Over the past week, news has hit the headlines that a strain of human leprosy has been found to exist in red squirrels. This has brought it to the attention of many that leprosy still exists, but over social media many are still coining the disease 'medieval.' While the strain might be, the disease itself is far from medieval as hundreds are diagnosed each day.

Isabel Cross, our Director of Development says: 

“The disease tends to be prevalent among poorer communities like those we work in across India, Bangladesh and Mozambique, but is still very much around today and can have devastating effects. The story on squirrels has shocked many on social media but what they should be more shocked about is that a curable disease is still ruining the lives of so many.”

We have been working to beat leprosy since 1924 and have even contributed to finding a cure. Right now we're working to diagnose those in remote and rural locations who may not be aware of the symptoms. We provide access to treatment and look at improving lives beyond treatment offering livelihood training and running awareness campaigns. You can read more about our different projects here.

One of the big issues we face though, is a lack of awareness, even in the UK, that leprosy still exists.

“Many just don’t know that people overseas are living with disabilities, nerve damage and blindness because of leprosy. Often it pushes people further into poverty and they can be treated poorly because of the prejudice around leprosy that exists.

If more people knew the effect leprosy was still having today, we’d be able to reach more of the suspected three million thought to be living undiagnosed with leprosy.”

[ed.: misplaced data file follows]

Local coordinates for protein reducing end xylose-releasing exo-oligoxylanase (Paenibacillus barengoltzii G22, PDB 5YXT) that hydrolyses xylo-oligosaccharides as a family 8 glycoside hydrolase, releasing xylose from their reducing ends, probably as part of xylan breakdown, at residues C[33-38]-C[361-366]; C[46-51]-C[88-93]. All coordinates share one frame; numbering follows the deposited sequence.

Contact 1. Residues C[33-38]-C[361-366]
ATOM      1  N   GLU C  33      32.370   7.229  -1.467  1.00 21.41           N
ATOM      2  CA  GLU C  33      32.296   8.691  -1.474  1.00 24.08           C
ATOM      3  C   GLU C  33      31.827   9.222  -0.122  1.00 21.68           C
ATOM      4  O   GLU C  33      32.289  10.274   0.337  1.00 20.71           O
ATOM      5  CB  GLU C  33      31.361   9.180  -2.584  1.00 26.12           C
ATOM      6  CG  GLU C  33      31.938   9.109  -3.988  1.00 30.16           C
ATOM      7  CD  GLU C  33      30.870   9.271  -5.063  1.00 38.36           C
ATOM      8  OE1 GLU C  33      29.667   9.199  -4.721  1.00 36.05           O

Leprosy is an infectious disease that often presents itself as a small patch of numbness on the skin which signifies nerve damage. This can then develop, if untreated, into clawed hands, dropped feet and even blindness. However, a course of multi-drug therapy can stop the infection and prevent further disability.

It’s our aim to detect cases of leprosy at an early stage so fewer people have to live with such effects.

Isabel says that given there is a cure available, it’s horrific that children, women and men are still enduring these consequences.

Back in the UK, despite the existence of leprosy in red squirrels, it is unlikely that anyone should contract it today. Dr. Renato Martinez works with leprosy pateints overseas and says there is evidence that suggests 95% of people are naturally resistant to the disease.

"Even then, one would have to be in close contact, such as living together, with someone with multi-bacillary leprosy for a long period of time (2 to 5 years)." Combined with the fact that in the UK the endemic level is very very low - only about a dozen cases per year from abroad, the risk is low and the concern as a UK citizen for one's own risk of contracting the disease should be correspondingly low as well."

To find more about the disease, click here